9 Andy HatchettAugust 13, 2010 at 2:26 pm

Arlene Re: #8

Do I detect just the tiniest hint of “sourchasm”?

;)

10 JadeAugust 13, 2010 at 4:52 pm

Arlene, re: your #8, note this is only 1861-1941 for England and Wales. Before 1861 estate matters were handled through some 600 Church jurisdictions, and before the 1680s through myriad other entities.

In the USA, especially after 1776, estate matters were and are handled through each County as well as through a number of special courts, not to mention appeals to District, Superior or Chancery courts. Let’s see; Georgia alone has some 153 counties, if memory serves. That is, no central registry exists such as was established in England in the 19th century.

Just one State, MD, has made some of its estate records pre-1776 available on the internet. These are records of the Prerogative Court — not the numerous separate County records ;)

11 Jan MarshallAugust 14, 2010 at 5:25 pm

This is great! Using the National Probate Calendar on Ancestry.com, within minutes I found my g-grandfather’s date of death, for which I’d been searching for ages, and also that of one of his brothers, and one of his daughters! Now I’m looking forward to its extension beyond 1941!
Thank you!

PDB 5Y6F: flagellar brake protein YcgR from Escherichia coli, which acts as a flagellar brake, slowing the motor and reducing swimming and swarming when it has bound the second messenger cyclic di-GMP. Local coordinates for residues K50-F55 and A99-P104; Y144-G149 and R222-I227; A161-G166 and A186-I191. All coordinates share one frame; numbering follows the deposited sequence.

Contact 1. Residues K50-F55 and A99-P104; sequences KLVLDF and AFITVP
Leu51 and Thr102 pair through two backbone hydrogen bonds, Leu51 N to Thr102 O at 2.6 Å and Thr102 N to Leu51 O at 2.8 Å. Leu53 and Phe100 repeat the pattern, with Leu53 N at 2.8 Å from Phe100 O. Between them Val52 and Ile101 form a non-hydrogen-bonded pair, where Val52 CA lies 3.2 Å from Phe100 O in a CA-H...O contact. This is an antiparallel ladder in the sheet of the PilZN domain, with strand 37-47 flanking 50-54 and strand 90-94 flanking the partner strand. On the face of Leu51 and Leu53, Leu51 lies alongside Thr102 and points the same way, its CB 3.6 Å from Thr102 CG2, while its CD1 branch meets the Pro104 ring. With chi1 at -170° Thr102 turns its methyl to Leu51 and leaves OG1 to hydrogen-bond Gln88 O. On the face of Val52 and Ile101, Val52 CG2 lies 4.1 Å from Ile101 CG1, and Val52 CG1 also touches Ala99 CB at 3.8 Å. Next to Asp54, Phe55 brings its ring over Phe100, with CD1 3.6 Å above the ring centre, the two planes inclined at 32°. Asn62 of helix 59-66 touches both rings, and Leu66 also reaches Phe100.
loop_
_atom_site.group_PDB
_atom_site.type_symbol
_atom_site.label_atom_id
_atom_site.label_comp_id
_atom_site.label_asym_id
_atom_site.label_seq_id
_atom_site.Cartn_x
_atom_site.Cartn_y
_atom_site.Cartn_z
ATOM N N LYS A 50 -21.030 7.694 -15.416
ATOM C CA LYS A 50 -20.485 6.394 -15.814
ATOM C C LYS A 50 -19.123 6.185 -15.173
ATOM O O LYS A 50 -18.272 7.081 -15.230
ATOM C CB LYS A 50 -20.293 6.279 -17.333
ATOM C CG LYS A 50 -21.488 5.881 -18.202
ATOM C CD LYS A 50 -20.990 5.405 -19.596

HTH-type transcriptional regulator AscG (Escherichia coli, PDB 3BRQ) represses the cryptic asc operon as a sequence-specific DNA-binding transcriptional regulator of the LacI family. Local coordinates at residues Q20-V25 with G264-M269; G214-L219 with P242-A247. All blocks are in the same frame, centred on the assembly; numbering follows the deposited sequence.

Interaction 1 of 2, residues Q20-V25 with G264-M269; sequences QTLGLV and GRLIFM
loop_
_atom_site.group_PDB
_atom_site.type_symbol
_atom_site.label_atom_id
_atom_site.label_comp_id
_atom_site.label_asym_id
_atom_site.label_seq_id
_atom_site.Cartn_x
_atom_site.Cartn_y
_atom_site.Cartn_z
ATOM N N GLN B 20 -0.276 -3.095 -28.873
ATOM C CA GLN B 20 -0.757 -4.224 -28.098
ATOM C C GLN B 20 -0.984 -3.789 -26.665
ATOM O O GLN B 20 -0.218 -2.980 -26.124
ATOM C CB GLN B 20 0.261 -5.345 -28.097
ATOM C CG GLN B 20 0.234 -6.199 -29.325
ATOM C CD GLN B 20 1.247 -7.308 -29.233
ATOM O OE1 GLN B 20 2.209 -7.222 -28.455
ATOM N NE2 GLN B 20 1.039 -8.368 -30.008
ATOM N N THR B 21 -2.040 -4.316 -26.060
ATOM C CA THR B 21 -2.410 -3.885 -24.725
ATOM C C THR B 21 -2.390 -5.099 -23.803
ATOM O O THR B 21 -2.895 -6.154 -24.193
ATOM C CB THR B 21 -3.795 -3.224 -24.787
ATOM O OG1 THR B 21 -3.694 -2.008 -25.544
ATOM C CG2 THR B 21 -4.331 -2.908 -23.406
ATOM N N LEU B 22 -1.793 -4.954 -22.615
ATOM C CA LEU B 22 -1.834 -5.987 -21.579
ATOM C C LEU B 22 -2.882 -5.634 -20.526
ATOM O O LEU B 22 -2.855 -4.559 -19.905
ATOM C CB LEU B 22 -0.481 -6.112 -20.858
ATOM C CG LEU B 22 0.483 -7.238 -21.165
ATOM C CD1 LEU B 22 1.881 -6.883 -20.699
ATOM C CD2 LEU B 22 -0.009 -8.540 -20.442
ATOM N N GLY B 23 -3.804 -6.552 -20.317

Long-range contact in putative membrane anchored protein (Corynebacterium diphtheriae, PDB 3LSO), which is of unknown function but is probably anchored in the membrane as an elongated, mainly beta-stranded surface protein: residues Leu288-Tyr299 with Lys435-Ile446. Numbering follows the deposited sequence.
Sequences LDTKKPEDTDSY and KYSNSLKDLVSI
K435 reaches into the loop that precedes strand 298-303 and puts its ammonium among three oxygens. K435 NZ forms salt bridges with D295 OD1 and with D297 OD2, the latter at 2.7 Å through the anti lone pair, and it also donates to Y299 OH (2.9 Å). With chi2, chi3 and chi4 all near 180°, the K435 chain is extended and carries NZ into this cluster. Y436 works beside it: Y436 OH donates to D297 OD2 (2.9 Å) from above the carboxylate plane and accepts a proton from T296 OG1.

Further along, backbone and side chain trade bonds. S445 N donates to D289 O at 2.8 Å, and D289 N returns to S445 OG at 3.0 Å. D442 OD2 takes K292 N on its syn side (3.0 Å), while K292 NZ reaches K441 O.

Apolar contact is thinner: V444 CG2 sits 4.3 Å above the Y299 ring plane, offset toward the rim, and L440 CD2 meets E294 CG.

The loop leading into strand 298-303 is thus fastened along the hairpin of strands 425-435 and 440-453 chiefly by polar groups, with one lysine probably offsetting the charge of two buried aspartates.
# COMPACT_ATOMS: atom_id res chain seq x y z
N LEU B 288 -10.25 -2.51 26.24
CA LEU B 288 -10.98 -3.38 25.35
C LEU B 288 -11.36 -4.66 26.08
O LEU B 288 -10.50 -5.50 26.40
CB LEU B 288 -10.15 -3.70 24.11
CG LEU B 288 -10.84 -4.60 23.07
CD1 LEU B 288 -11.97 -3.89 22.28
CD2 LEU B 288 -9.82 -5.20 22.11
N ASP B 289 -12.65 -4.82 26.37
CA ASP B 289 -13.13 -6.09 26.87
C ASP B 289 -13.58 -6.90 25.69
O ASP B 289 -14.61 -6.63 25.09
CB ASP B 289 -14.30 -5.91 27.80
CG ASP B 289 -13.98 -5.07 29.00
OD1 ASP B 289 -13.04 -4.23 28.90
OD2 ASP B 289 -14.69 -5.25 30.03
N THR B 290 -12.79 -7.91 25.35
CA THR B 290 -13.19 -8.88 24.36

12 AtreegrowsinbrooklynAugust 14, 2010 at 8:07 pm

As always, whenever I see “England and Wales” I do a search that might have some Ireland results. Lo and behold, this has many Ireland results. Glad I looked further.

For newbies, I suggest that you not stop and skip a search for Irish records in these kinds of databases. Even if Ireland is not mentioned in the body of the article and/or the title, there just may be Irish records as well.

13 ksAugust 16, 2010 at 2:40 pm

Wonderful new addition but I’m having a problem with the application form:
1. Can I send an international money order in USD equivalent to England pounds or does the international money order have to be made out in pounds?
2. Do I send 5 pounds for a Copy of the Will and 5 pounds additional for Grant of Probate or 5 pounds total?
3. I need four wills. Can I send one international money order for the total amount?
4. What is “Your ref.?” Is that the volume and page from the death index? Thanks!

14 PamDjAugust 17, 2010 at 1:25 pm